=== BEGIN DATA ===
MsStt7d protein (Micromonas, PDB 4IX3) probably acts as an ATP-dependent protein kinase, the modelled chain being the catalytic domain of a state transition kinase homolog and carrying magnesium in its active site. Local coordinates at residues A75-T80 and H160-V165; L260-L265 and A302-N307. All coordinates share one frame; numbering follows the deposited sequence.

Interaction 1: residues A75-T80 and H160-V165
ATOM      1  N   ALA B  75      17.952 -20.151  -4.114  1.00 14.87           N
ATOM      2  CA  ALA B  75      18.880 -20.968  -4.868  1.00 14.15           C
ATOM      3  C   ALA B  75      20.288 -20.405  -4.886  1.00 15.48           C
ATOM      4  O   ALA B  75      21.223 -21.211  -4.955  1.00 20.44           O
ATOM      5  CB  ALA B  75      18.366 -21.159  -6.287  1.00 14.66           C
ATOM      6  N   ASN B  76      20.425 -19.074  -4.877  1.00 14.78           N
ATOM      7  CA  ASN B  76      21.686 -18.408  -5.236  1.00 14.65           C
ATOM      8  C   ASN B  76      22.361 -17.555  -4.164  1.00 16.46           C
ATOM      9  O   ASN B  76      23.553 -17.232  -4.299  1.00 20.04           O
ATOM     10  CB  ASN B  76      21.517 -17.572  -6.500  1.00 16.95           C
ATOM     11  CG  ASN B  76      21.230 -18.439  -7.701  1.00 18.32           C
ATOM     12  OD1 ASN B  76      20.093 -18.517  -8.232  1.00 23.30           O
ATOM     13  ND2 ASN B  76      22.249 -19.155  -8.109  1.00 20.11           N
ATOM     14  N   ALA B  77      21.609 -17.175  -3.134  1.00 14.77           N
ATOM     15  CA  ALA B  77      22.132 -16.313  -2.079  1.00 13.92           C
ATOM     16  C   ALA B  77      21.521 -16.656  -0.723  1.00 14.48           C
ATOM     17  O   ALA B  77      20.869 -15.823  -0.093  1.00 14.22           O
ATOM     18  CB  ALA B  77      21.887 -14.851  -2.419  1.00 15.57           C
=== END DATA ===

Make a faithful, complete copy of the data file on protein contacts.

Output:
MsStt7d protein (Micromonas, PDB 4IX3) probably acts as an ATP-dependent protein kinase, the modelled chain being the catalytic domain of a state transition kinase homolog and carrying magnesium in its active site. Local coordinates at residues A75-T80 and H160-V165; L260-L265 and A302-N307. All coordinates share one frame; numbering follows the deposited sequence.

Interaction 1: residues A75-T80 and H160-V165
ATOM      1  N   ALA B  75      17.952 -20.151  -4.114  1.00 14.87           N
ATOM      2  CA  ALA B  75      18.880 -20.968  -4.868  1.00 14.15           C
ATOM      3  C   ALA B  75      20.288 -20.405  -4.886  1.00 15.48           C
ATOM      4  O   ALA B  75      21.223 -21.211  -4.955  1.00 20.44           O
ATOM      5  CB  ALA B  75      18.366 -21.159  -6.287  1.00 14.66           C
ATOM      6  N   ASN B  76      20.425 -19.074  -4.877  1.00 14.78           N
ATOM      7  CA  ASN B  76      21.686 -18.408  -5.236  1.00 14.65           C
ATOM      8  C   ASN B  76      22.361 -17.555  -4.164  1.00 16.46           C
ATOM      9  O   ASN B  76      23.553 -17.232  -4.299  1.00 20.04           O
ATOM     10  CB  ASN B  76      21.517 -17.572  -6.500  1.00 16.95           C
ATOM     11  CG  ASN B  76      21.230 -18.439  -7.701  1.00 18.32           C
ATOM     12  OD1 ASN B  76      20.093 -18.517  -8.232  1.00 23.30           O
ATOM     13  ND2 ASN B  76      22.249 -19.155  -8.109  1.00 20.11           N
ATOM     14  N   ALA B  77      21.609 -17.175  -3.134  1.00 14.77           N
ATOM     15  CA  ALA B  77      22.132 -16.313  -2.079  1.00 13.92           C
ATOM     16  C   ALA B  77      21.521 -16.656  -0.723  1.00 14.48           C
ATOM     17  O   ALA B  77      20.869 -15.823  -0.093  1.00 14.22           O
ATOM     18  CB  ALA B  77      21.887 -14.851  -2.419  1.00 15.57           C